Jobbik ‘wins first seat’ and other journalistic foot-in-mouthisms on Hungary

(Comments are open)

Hungary’s extreme nationalist party, Jobbik, won a tightly-contested by-election on Sunday. In Hungary’s mixed-member majoritarian system, a little over half the seats are elected by plurality from single-seat districts (before 2014, a two-round system was used). The by-election was held to fill one of these seats, previously held by government party Fidesz.

If you read the BBC’s headline, you could be excused for thinking this is a major political breakthrough for Jobbik: “Far-right Jobbik party takes first seat in Hungary”. This is of course not the case; Jobbik has been represented in parliament since the 2010 election, where it secured about a sixth of the vote, consequently growing to more than a fifth of the vote in 2014. In both elections it was unsuccessful in winning any constituency seats, so all its MPs (23 out of the total 199 in 2014) were elected from the party list. The text accompanying the video-article is more accurate, but is probably still confusing to those unfamiliar with Hungary’s electoral system:

The far-right Jobbik party in Hungary has won its first ever individual constituency in parliament, taking the Tapolca seat with a majority of just under 300 votes. It is now the most successful nationalist party in Europe and will challenge the governing Fidesz party in parliamentary elections due in three years’ time.

The video doesn’t offer any clarification. One might wonder, if this is really only its first-ever seat, how exactly its the most successful party of its kind, and how such a small force might challenge Fidesz for government.

Of course, being able to win a constituency seat is a great achievement for Jobbik and indicates it may even be in the running for first place in 2016; considering its political position, however, it will almost certainly only enter government if it wins a parliamentary majority. This is however rendered more likely by the change in electoral system from two-round to single-round plurality, which means Jobbik can benefit from the split in the vote for its more mainstream rivals, as it did in Sunday’s by-election.

Jobbik’s win is a further blow to Fidesz, whose approval ratings have tanked since winning the general election last year. It has already lost a seat in another by-election in February, causing it to lose its two-thirds majority required to unilaterally amend the country’s constitution. Strangely, this was reported by some news outlets as being a loss of its three-quarters majority. One truly wonders how such a detail could be lost in translation.

Hungarian Socialists plan an alliance

According to, the Hungarian Socialist Party is committed to forging a broad pre-electoral alliance in order to defeat the ruling Fidesz in the 2014 general elections.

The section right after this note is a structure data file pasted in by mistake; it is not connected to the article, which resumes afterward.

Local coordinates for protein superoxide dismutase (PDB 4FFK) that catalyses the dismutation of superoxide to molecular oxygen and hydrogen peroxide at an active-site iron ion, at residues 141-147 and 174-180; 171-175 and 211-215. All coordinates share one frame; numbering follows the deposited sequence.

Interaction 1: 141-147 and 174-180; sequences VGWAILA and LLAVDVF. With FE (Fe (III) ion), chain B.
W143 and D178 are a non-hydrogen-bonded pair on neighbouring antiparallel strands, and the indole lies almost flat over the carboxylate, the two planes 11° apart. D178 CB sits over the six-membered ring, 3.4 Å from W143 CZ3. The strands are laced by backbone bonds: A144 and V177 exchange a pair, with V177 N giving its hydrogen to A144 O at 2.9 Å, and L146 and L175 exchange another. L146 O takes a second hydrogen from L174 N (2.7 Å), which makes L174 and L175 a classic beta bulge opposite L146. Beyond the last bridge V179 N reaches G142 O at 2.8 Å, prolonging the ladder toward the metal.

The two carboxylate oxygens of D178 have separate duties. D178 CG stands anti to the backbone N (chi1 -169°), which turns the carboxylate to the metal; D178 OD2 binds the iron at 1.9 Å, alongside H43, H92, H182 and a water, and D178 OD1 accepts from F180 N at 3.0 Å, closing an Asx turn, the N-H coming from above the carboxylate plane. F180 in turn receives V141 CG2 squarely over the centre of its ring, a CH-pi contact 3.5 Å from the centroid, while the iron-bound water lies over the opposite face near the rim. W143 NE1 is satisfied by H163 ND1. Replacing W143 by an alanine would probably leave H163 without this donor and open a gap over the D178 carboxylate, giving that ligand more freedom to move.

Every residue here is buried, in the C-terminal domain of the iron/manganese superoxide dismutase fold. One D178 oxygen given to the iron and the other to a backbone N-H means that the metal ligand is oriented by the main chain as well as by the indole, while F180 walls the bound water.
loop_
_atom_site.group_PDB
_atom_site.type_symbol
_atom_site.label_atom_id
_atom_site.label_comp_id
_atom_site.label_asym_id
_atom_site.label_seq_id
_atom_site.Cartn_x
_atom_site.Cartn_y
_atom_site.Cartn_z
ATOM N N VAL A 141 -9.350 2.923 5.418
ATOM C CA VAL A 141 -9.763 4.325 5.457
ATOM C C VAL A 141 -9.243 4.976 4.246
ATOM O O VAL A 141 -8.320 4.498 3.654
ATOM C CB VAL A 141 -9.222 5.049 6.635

The Socialists committed themselves to entering joint lists for the election last November. A week ago, however, E14-PM ((ex-PM Gordon Bajnai’s faction.)) raised the idea of coordinating whom to nominate in individual constituencies but fielding separate lists.

The Socialist board confirmed, however, that setting up a common list would offer the biggest chance for a change in government.

This is a reminder that the Hungarian electoral system is not MMP. Since the first post-Communist election of 1990, it has been a fundamentally majoritarian mixed-member system. It became even more so with recent reforms.

Hungary’s new electoral system

As long expected, Hungary is about to get a new electoral system, which will include a sharply reduced assembly size. The current system, in use since 1990, has been a mixed-member majoritarian (MMM) system, with partial compensation. Not enough compensation to make it MMP–seats are allocated in parallel, but with unused votes from the nominal tier augmenting the party list votes prior to list-tier allocation. In fact, the evolution of party behavior showed just how much the fundamentally majoritarian nature of the system shaped incentives.

The new system will remain MMM, but perhaps even more so. The following details come from Alan Renwick (of the University of Reading, and one of the leading experts on electoral-system change). Alan has generously agreed to be referenced here.

The assembly size will drop from 386 to 199.* The nominal tier will continue to consist of single-seat districts. However, the formula for these districts will now be plurality, rather than two-round majority-plurality. This tier will amount to 106 seats, or 53.3% of the total.**

The list tier will be one nationwide district, unlike the current system which actually has two tiers of list allocation (regional and national). These 93 seats will continue to be elected from closed lists. As Alan explains:

For the distribution of the list seats, both the list votes and the remainder votes from SMDs are added together, where remainder votes are votes for losing candidates and votes for winning candidates after subtraction of the second-placed candidate’s votes. Seats are then distributed by d’Hondt, subject to a 5% threshold. There are also special provisions for minorities.

For nominations in the single-seat districts, the number of signatures needed is doubled from 750 to 1500,*** even though the increase in the size of these districts is much less than this.

Alan also offers two links, in Hungarian.

This change of the electoral system is in the context of a new constitution, which takes effect on the 1st of January. I previously branded this constitutional reform process as de-facto authoritarian. Alan also recommends a blog entry by Kim Lane Scheppele, who notes that the new constitution also contains a major attack on the independence of the judiciary, the Election Commission, and the electoral district boundary delimitation process.

Thanks, Alan, for this information!

As for Hungary, these are all very troubling developments. In fact, the electoral system change may be the least troubling of this set of changes.

* As the first-linked F&V item above discussed, Hungary has had a significantly “oversized” parliament. The Cube Root Rule would suggest an assembly size of around 200 to 215, or right about where they have now settled.

** Previously the nominal tier was 176 seats out of the total 386, or 45.6%.

*** In the final version of the law, the number was set at 1000, as noted in Alan Renwick’s overview.

Mixed-member system changes?

Wilf Day sent me a link on a proposal to change the MMP system in Wales.

Alan Renwick, in a feed I get on electoral reform, says there are plans to change Hungary’s system as well. Apparently to remove the partial compensation linkage between the tiers, change to FPTP for the nominal tier, and reduce the size of the (overly large) assembly. (Link in Hungarian, in case someone can read or translate it).

Hungary’s new constitution

Hungary has a new constitution, effective 1 January 2012. It may not be an exaggeration to say that it represents an authoritarian turn in the country’s institutional framework.